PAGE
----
Answer choice D talks about how stomach acid allows some bacteria to survive. This would weaken Koch's counterargument.
Answer choice E provides an alternative to neutralize the stomach acid and make infection more likely. This statement supports Koch's counterargument because it wouldn't allow the stomach acid to kill the cholera bacteria.

So, Answer Choice E is the only answer that supports Koch's argument.

Hope that helps! Good luck studying!

--------------
Lighthouse Prep
Intern
Intern
avatar
Joined: 28 Sep 2014
Posts: 15
D: M
GMAT 1: 700 Q49 V35
WE: Information Technology (Consulting)
Re: When the nineteenth-century German bacteriologist Robert Koch identifi  [#permalink]

Show Tags

New post 04 Apr 2016, 08:26
4
Though A is a strong contestant, A is not the answer because there is Koch never explained the more the acid is secreted the better a person is protected from cholera.

But E says that when a neutralizer of acid is added there is more chances of a person getting cholera which clearly is anevidence that acid kills the ingested bacteria.
Math Expert
User avatar
V
Joined: 02 Sep 2009
Posts: 58421
Re: When the nineteenth-century German bacteriologist Robert Koch identifi  [#permalink]

Show Tags

New post 17 Jan 2019, 01:44
Anamika2014 wrote:
When the nineteenth-century German bacteriologist Robert Koch identified a particular bacterium as responsible for cholera, Max von Pettenkoffer, a physician, expressed his skepticism by voluntarily drinking an entire bottle of the allegedly responsible bacteria. Although von Pettenkoffer took his failure to come down with the disease as a refutation of Koch's hypothesis that cholera was caused by bacteria, Koch argued that von Pettenkoffer had been protected by his own stomach acid. The acid secreted by the stomach, Koch explained, kills most ingested bacteria.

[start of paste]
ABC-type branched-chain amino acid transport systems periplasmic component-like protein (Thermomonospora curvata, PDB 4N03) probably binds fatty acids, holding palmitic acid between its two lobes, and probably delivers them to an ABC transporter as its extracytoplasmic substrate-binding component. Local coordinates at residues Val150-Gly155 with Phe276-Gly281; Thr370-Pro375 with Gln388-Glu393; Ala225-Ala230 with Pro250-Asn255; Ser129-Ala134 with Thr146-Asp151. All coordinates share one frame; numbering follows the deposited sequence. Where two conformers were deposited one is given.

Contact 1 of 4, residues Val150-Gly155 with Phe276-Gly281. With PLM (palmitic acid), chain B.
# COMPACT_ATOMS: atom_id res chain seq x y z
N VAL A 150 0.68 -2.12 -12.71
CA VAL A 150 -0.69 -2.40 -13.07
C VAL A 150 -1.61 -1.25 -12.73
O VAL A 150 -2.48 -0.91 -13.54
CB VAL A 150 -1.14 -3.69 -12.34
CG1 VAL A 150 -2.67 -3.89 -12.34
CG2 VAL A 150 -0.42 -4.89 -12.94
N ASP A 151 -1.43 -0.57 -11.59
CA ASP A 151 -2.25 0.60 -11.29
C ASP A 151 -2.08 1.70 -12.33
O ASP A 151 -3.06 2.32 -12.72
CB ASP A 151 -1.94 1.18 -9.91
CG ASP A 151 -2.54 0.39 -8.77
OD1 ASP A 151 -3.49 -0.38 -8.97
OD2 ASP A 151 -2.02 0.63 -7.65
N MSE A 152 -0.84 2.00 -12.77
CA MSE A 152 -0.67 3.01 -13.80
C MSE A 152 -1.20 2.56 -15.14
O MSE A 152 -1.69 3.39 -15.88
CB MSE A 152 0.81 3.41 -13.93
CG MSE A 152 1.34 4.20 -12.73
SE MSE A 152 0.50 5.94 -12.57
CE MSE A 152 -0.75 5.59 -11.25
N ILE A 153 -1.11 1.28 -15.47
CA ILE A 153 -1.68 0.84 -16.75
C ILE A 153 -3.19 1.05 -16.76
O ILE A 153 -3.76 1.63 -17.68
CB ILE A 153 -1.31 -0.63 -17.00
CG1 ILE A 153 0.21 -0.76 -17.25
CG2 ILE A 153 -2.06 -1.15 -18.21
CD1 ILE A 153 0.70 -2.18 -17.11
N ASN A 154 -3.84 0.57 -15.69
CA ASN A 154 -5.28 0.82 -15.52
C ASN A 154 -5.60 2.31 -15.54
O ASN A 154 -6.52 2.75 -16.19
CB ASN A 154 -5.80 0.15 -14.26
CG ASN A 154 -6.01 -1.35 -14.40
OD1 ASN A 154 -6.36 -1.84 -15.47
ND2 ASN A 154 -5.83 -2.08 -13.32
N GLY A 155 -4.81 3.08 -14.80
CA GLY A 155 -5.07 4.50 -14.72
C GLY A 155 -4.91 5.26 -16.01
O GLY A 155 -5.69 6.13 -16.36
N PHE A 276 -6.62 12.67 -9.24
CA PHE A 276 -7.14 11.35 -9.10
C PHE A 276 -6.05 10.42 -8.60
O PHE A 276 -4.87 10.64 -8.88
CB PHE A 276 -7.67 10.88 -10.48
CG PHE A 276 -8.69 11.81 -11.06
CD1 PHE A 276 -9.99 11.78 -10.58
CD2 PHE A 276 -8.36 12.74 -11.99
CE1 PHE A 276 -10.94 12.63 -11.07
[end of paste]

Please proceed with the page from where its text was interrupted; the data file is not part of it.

Which of the following, if true, provides the most evidence to support Koch's counterargument?


A. Peptic ulcers, often associated with excessive secretions of stomach acid, are common in certain areas characterized by low rates of cholera.

B. As von Pettenkoffer later admitted that he had previously had cholera, it is probable that he had developed antibodies that protected him from a second attack.

C. Cholera is endemic in areas in which poor sanitation results in high concentrations of cholera bacteria in drinking water.

D. Although stomach acid kills most ingested bacteria, large numbers of e. coli bacteria nonetheless manage to make their way to the lower intestine of the digestive tract.

E. Cholera bacteria ingested with bicarbonate of soda, a neutralizer of stomach acid, is more likely to result in cholera than if the bacteria is ingested alone.


KAPLAN OFFICIAL EXPLANATION:



E

After reading the stem for question 27, we go to the stimulus with eyes peeled for Koch's counterargument. Koch, we learn, is unconvinced by von Pettenkoffer's dramatic demonstration. When, after drinking a bottle of bacteria, von Pettenkoffer doesn't develop cholera, he claims to have proved that the bacterium doesn't cause cholera. Koch disagrees, saying that von Pettenkoffer's stomach acid killed the bacteria before it could affect him. Be careful; we don't want to strengthen Koch's original argument-that the bacterium causes cholera, but rather his second argument-that von Pettenkoffer's stomach acid killed the bacteria. (E) says that when the cholera bacteria is ingested with bicarbonate of soda, a stomach acid neutralize^ it's more likely that the person will develop the illness. (E), then, shows that acidity has an inhibiting effect on cholera bacteria, exactly as Koch argued.
_________________
GMAT Club Bot
Re: When the nineteenth-century German bacteriologist Robert Koch identifi   [#permalink] 17 Jan 2019, 01:44
Display posts from previous: Sort by

When the nineteenth-century German bacteriologist Robert Koch identifi

  new topic post reply Question banks Downloads My Bookmarks Reviews Important topics  





Powered by phpBB © phpBB Group | Emoji artwork provided by EmojiOne